Goudge History, Family Crest & Coats of Arms
- Origins Available:
Early Origins of the Goudge family
The surname Goudge was first found in Roxburghshire. One of the first records of the name was found in France alluding to its Norman heritage: Martin Gouge (c. 1360-1444), a French chancellor.
However, some of the family were found further south at Billesley in Warwickshire in early times. "The estate was afterwards possessed by Bishop Sherlock, through whose sister, who married Sir Thomas Gooch (1674-1754), Bishop of Ely, it passed into the Gooch family." 
Early History of the Goudge family
This web page shows only a small excerpt of our Goudge research. Another 105 words (8 lines of text) covering the years 1165, 1614, 1746, 1540, 1594, 1575, 1653, 1643, 1681, 1751, 1727, 1749, 1730, 1674, 1754, 1540, 1594, 1578, 1653, 1575, 1578, 1630, 1705, 1609, 1681, 1609, 1665 and 1700 are included under the topic Early Goudge History in all our PDF Extended History products and printed products wherever possible.
Goudge Spelling Variations
Spelling variations of this family name include: Googh, Gouche, Gowk, Googe, Gooch, Gooche and others.
Early Notables of the Goudge family (pre 1700)
Notable amongst the family name during their early history was Sir John Gooch of Suffolk; Barnabe Googe (1540-1594), an English poet and translator; William Gouge (1575-1653), an English clergyman and author, minister and preacher at St Ann Blackfriars, member of the Westminster Assembly from 1643; Sir William Gooch (1681-1751), 1st Baronet, born in Great Yarmouth, Norfolk, Governor of Virginia (1727-1749) responsible for the passage of the Tobacco Inspection Act of 1730, eponym of Goochland County, Virginia; Sir Thomas Gooch, 2nd Baronet (1674-1754), an English bishop, brother to Sir William.
Barnabe Googe (1540-1594), was an English poet, son of Robert Googe, recorder of...
Another 115 words (8 lines of text) are included under the topic Early Goudge Notables in all our PDF Extended History products and printed products wherever possible.
| Goudge migration to Australia ||+|
Emigration to Australia
followed the First Fleets
of convicts, tradespeople and early settlers. Early immigrants include:
Goudge Settlers in Australia in the 19th Century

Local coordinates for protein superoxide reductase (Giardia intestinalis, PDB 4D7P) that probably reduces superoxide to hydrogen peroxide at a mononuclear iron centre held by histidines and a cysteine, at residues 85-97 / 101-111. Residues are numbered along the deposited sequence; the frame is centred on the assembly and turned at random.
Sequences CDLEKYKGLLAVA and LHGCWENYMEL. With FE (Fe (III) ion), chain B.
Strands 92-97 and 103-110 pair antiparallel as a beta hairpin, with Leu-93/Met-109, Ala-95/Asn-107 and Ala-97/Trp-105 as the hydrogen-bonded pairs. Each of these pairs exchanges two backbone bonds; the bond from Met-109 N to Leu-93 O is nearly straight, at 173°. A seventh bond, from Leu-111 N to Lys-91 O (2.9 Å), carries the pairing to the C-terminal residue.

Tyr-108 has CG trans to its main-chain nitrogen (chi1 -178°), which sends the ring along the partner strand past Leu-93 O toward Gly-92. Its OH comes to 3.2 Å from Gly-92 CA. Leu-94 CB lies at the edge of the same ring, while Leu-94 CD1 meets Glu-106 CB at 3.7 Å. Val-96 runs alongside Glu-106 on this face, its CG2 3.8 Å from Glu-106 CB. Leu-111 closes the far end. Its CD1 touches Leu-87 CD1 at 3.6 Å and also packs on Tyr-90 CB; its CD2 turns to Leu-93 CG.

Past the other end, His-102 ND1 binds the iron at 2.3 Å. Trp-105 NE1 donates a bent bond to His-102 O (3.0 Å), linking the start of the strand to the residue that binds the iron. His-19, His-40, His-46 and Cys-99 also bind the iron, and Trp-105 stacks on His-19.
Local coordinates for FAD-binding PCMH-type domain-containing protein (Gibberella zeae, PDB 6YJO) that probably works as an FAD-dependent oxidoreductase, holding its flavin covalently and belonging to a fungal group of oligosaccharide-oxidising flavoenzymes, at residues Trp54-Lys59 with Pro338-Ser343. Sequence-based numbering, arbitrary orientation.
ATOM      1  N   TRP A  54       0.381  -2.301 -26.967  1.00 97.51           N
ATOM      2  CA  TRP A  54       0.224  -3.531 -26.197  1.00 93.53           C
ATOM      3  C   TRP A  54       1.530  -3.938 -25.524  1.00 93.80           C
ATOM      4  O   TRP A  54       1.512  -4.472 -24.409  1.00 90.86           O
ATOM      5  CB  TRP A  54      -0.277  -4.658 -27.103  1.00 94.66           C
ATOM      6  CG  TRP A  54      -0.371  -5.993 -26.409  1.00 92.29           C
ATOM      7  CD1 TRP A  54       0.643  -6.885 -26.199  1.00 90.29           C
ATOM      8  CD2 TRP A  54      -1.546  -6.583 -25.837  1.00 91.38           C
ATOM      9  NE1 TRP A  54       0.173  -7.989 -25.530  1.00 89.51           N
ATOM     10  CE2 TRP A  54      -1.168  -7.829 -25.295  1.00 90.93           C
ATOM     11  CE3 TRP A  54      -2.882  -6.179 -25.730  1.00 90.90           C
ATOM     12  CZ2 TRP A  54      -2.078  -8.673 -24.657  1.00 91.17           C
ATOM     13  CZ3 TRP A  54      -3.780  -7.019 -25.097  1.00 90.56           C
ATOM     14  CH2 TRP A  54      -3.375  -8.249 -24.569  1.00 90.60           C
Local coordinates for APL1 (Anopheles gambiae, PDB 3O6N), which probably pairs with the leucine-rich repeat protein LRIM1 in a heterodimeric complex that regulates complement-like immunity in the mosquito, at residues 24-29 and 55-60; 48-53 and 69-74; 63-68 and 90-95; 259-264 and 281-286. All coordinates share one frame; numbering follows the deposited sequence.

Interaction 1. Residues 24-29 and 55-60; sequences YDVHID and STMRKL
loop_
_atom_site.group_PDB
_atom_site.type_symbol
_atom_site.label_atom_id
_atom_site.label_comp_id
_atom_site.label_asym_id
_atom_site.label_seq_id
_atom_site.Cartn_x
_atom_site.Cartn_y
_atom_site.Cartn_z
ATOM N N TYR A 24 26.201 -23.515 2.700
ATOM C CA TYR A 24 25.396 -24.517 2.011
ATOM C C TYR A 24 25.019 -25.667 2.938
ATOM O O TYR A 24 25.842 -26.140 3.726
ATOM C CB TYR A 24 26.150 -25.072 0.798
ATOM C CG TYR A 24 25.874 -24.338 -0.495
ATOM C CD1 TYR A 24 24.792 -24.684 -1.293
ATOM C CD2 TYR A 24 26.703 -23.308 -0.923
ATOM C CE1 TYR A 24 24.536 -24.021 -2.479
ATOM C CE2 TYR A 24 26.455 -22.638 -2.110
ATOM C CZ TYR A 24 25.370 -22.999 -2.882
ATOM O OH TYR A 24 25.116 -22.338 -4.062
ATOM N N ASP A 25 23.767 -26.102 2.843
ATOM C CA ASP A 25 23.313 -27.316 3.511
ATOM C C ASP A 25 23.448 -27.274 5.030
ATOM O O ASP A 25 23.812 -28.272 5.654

- William Goudge, who arrived in Adelaide, Australia aboard the ship "Hooghly" in 1846 
- Henry Goudge, aged 23, a miner, who arrived in South Australia in 1855 aboard the ship "South Sea"
| Goudge migration to New Zealand ||+|
Emigration to New Zealand followed in the footsteps of the European explorers, such as Captain Cook (1769-70): first came sealers, whalers, missionaries, and traders. By 1838, the British New Zealand Company had begun buying land from the Maori tribes, and selling it to settlers, and, after the Treaty of Waitangi in 1840, many British families set out on the arduous six month journey from Britain to Aotearoa to start a new life. Early immigrants include:
Goudge Settlers in New Zealand in the 19th Century
- J. Goudge, who arrived in Auckland, New Zealand aboard the ship "City of Auckland" in 1872
|Contemporary Notables of the name Goudge (post 1700) ||+|
- Thomas Anderson "T. A." Goudge (1910-1999), Canadian philosopher and academic, winner of the Governor General's Award in 1961 for The Ascent of Life, President of the Charles S. Peirce Society from 1957 to 1959
- Monson Henry Goudge (1829-1919), Canadian merchant and politician who represented Hants in the Canadian House of Commons from 1873 to 1878
- Henry Goudge (1805-1841), Canadian merchant and politician
- Elizabeth de Beauchamp Goudge FRSL (1900-1984), English writer of novels, short stories and children's books, recipient of the Carnegie Medal in 1946 for The Little White Horse
- Christopher Edward "Chris" Goudge (1935-2010), British hurdler at the 1960 Summer Olympic Games
The motto was originally a war cry or slogan. Mottoes first began to be shown with arms in the 14th and 15th centuries, but were not in general use until the 17th century. Thus the oldest coats of arms generally do not include a motto. Mottoes seldom form part of the grant of arms: Under most heraldic authorities, a motto is an optional component of the coat of arms, and can be added to or changed at will; many families have chosen not to display a motto.
Motto: Audaces juvat
Motto Translation: Fortune favours the bold.
- ^ Lewis, Samuel, A Topographical Dictionary of England. Institute of Historical Research, 1848, Print.
- ^ State Records of South Australia. (Retrieved 2010, November 5) HOOGHLY 1846. Retrieved from http://www.slsa.sa.gov.au/BSA/1846Hooghly.htm